Dando Shaft

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Dando Shaft
GenresPsychedelic folk, folk jazz, progressive folk
Years active1968–1973, 1977, 1989
LabelsYoung Blood, Neon/RCA, Rubber
Past membersKevin Dempsey
Martin Jenkins
Ted Kay
Roger Bullen
Dave Cooper
Polly Bolton

Dando Shaft is the name of a short-lived psychedelic/progressive folk and folk jazz band that was primarily active in the early 1970s. The band has attracted a measure of attention from recent compilation releases and Dando Shaft is today known primarily as one of the major influences on the progressive stream of the 1960s folk revival.


Forming in Coventry, England, in 1968, the original Dando Shaft was a quintet composed of the two guitar/vocalists Kevin Dempsey and Dave Cooper, multi-instrumentalist Martin Jenkins, bassist Roger Bullen, and tabla/percussionist Ted Kay.[1] The band's name was taken from that of the title character of a 1965 novel by Don Calhoun.[2] Performing in local English venues for the next two years while remaining active in the folk revival scene, the band was offered a recording deal with Young Blood Records and in 1970 they recorded their debut, An Evening With Dando Shaft. The album was well-received, drawing immediate comparison to the work of fellow folk revival musicians Pentangle,[3] but demonstrating more of an emphasis on original folk compositions as well as showcasing a more progressive use of bluegrassy multi-instrumentation (especially due to Martin Jenkins's diverse talents) and Balkan (particularly Bulgarian) rhythmic structures.[4][5]

Comparisons to Pentangle were only enhanced when, after moving to London in 1970, the band grew in October of that year to include Leamington Spa singer Polly Bolton, who had previously sung with June Tabor.[2] Bolton's contributions to the band received praise with her voice described as pure and expressive and Bolton herself has been described as a half-forgotten female vocalist of the era ranking alongside Pentangle's Jacqui McShee as well as other contemporary legends like Shirley Collins, Sandy Denny, and Maddy Prior.[6] Creating an even more favorable impression on critics, Dando Shaft were soon signed to RCA's progressive offshoot Neon, and in 1971 they created the eponymous album, Dando Shaft.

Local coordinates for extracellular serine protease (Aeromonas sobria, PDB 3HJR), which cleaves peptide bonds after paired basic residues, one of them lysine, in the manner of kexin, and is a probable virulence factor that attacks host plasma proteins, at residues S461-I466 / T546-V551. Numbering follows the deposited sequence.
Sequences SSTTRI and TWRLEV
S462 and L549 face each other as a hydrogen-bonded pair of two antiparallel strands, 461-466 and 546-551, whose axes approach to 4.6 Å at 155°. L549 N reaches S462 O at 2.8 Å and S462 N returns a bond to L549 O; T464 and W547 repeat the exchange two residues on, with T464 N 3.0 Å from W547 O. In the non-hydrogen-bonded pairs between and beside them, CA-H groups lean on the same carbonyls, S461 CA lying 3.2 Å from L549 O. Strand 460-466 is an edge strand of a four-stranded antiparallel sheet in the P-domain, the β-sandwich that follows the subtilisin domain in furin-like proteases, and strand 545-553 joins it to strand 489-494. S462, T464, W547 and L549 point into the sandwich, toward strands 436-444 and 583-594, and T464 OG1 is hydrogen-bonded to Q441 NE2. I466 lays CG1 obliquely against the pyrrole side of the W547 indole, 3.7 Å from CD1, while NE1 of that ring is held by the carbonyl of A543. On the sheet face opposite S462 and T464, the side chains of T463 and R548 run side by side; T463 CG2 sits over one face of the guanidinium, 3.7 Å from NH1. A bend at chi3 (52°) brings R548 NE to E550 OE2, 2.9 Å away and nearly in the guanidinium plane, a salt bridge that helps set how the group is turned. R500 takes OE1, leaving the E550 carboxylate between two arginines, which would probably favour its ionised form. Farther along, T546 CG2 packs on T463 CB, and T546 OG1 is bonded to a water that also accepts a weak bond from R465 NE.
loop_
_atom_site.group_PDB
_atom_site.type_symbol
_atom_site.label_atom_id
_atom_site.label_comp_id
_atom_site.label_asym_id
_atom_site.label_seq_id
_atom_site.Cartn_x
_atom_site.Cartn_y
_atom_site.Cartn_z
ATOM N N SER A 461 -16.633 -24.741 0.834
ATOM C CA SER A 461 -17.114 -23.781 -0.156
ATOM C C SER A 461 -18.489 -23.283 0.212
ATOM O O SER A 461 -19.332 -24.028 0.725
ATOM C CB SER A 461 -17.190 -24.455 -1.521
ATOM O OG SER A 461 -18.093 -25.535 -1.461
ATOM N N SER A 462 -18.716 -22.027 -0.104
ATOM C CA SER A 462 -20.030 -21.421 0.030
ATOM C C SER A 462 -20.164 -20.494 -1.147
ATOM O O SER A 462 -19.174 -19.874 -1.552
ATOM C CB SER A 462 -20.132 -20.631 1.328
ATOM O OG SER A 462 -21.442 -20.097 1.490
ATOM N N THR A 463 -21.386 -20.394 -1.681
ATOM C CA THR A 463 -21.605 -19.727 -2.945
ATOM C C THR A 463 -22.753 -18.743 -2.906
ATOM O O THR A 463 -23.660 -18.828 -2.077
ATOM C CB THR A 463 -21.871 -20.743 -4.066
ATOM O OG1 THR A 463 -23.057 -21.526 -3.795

Despite warm critical reviews of the first two albums, neither achieved a great deal of commercial success.[5] Nevertheless, in 1972 Dando Shaft was moved from Neon to the RCA parent label to release Lantaloon. Receiving fewer accolades for this effort than for the previous two albums, and with even less prospect of commercial success, the band began to move in the direction of mainstream rock eventually resulting in the single "Sun Clog Dance". This shift, however, caused internal dissension and the band soon broke up with Dempsey and Bolton forming a duo for a time in the USA, and Jenkins joining Hedgehog Pie on the Newcastle-upon-Tyne label Rubber Records.[1]

A few years later Rubber extended a recording deal to the duo of Jenkins and Cooper, and at this point Dempsey, Bolton, and Kay expressed an interest in recording again as Dando Shaft. Rubber was supportive of this decision and the band's short-lived reunion resulted in the 1977 release of Kingdom, a significantly more electric offering.[5] This album also included a number of prominent guest musicians including Pentangle double-bassist Danny Thompson as well as drummer John Stevens, saxophone player Paul Dunmall, electric bassist Rod Clements, and keyboard player Tommy Kearton all performing on individual tracks.[2]